Photo of Getu with this team from Dreaming of Jerusalem

Part of the film that demonstrates this is the story of the soccer coach Getu, who has led the children’s soccer team to several victories and two trophies, despite blatant discrimination in tournaments. As the camera chases the young soccer players across the field, Getu explains that had one of their games not been scheduled on the Sabbath, the team would have had three trophies: “We forfeited that game because we cannot play on a Saturday. It was published in newspapers, and on TV here, and even in Israel."

"The other teams know we are Jews. Some of them call us names or throw stones. When we won our second trophy, our team was beaten up," he says. "But we go through these challenges as a team."

In post–production, Ross brought a sense of candor to the process. 

“Peter would say I’m brutally honest, which is because I care deeply about getting it right. That is why it worked out well having all three of us,” Ross says. “I’m not the director of the film—they are two really talented directors, and my job is to make sure that their voice is understood and then heard.”

Before its March 30 premier on Discovery+, the documentary had a brief run at festivals like the Halifax Black Film Festival. Ross notes that the film is unique in that it qualifies for both Black and Jewish film festivals. Just as the Ethiopian Jewish community stands in the middle of two nations, Dreaming of Jerusalem bridges the divisions that typically separate film.

“Film has a certain power to connect us to other people, to bring individuals to life, and to put flesh on what seem like abstract debates about religion, politics, or policy,” Decherney says. “These debates about immigration within Israel are really active, and I think there’s an opportunity to allow the film to make an impact in these discussions.”

“I want this film to facilitate powerful dialogue, curiosity, and knowledge. I want it to have an afterlife so that people know that this community does exist, they are valid, and they are real Jews. I want there to be intellectual discussion that can promote inspiration, understanding, and compassion,” says Solomon.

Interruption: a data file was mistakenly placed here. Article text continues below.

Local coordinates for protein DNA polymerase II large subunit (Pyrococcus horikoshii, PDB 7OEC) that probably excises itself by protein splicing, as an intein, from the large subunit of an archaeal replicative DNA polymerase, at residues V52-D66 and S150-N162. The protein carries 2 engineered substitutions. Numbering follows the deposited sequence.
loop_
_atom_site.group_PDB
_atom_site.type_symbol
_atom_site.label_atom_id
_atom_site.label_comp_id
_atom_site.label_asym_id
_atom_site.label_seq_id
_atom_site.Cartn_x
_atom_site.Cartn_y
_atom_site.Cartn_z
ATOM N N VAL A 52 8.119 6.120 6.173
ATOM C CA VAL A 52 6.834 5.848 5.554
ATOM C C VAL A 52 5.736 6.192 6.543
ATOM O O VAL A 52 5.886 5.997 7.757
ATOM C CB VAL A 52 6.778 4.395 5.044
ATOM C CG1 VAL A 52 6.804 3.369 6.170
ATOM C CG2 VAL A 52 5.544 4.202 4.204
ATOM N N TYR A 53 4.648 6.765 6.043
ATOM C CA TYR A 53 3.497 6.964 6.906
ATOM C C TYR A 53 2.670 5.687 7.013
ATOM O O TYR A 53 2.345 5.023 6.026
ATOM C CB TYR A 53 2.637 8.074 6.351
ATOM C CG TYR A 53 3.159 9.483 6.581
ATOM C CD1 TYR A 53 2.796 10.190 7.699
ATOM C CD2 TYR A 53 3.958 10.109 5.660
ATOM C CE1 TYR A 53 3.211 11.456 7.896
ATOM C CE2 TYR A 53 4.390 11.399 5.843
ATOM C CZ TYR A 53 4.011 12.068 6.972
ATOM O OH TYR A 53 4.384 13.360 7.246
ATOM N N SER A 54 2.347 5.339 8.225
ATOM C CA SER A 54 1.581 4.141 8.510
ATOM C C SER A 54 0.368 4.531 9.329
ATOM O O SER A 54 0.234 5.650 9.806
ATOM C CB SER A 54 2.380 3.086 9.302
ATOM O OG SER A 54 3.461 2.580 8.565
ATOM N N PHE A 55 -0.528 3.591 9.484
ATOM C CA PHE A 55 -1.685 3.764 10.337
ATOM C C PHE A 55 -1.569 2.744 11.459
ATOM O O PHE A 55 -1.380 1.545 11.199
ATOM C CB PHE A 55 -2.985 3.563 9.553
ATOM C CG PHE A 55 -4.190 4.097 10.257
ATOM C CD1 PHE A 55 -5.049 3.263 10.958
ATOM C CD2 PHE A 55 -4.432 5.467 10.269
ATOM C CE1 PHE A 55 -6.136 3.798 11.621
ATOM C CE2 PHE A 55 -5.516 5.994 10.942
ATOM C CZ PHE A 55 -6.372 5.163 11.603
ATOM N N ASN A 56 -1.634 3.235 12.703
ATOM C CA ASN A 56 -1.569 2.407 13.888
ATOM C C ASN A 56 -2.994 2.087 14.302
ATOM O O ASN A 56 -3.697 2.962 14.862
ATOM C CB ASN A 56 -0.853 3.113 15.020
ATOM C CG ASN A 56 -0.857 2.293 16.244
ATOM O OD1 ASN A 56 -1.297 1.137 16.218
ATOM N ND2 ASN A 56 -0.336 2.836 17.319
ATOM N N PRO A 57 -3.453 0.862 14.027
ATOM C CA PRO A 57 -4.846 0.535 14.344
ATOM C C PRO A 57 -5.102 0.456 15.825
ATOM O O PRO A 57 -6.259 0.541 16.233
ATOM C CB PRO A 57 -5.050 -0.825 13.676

Much has changed in Gondar and Addis Ababa in the short time since the Dreaming of Jerusalem team traveled there. The COVID–19 pandemic, as well as a violent push for secession in the Tigray Region of Ethiopia, has left the entire country in upheaval.

But not everything has been dire for Ethiopia’s Jewish population. In the time since the documentary was filmed, Pnina Tamano–Shata became the first Ethiopian–born minister of immigration in Israel. In 2020, she passed legislation permitting 2,000 members of the community to immigrate to Israel.

Sitotaw, the synagogue leader, was on the first plane. 

Photo from Dreaming of Jerusalem

“As an optimist, I guess [the film] is about individuals who create change and create movements," Ross says. "No one in a million years thought that an Ethiopian Jew would be in the Knesset, running the immigration program. That was impossible. But it is possible. Change happens because individuals believe they can make it happen, and enough people believe in them."

When asked to describe the film in a singular phrase, McLaughlin answers, “The universal within the specific.” 

“Everyone, everywhere, is the same fundamentally. They’re just people, like you or me. There are universal things about everyone no matter where you go, no matter what their story is,” she explains.

Sitotaw is the head of a synagogue. Getu is the coach of a winning soccer team. Inoa is a middle school student, a teen activist, and one of the founding members of a circus troupe. 

They are part of a community united by a shared desire to immigrate and be reunited with their families, but also by shared faith and joy.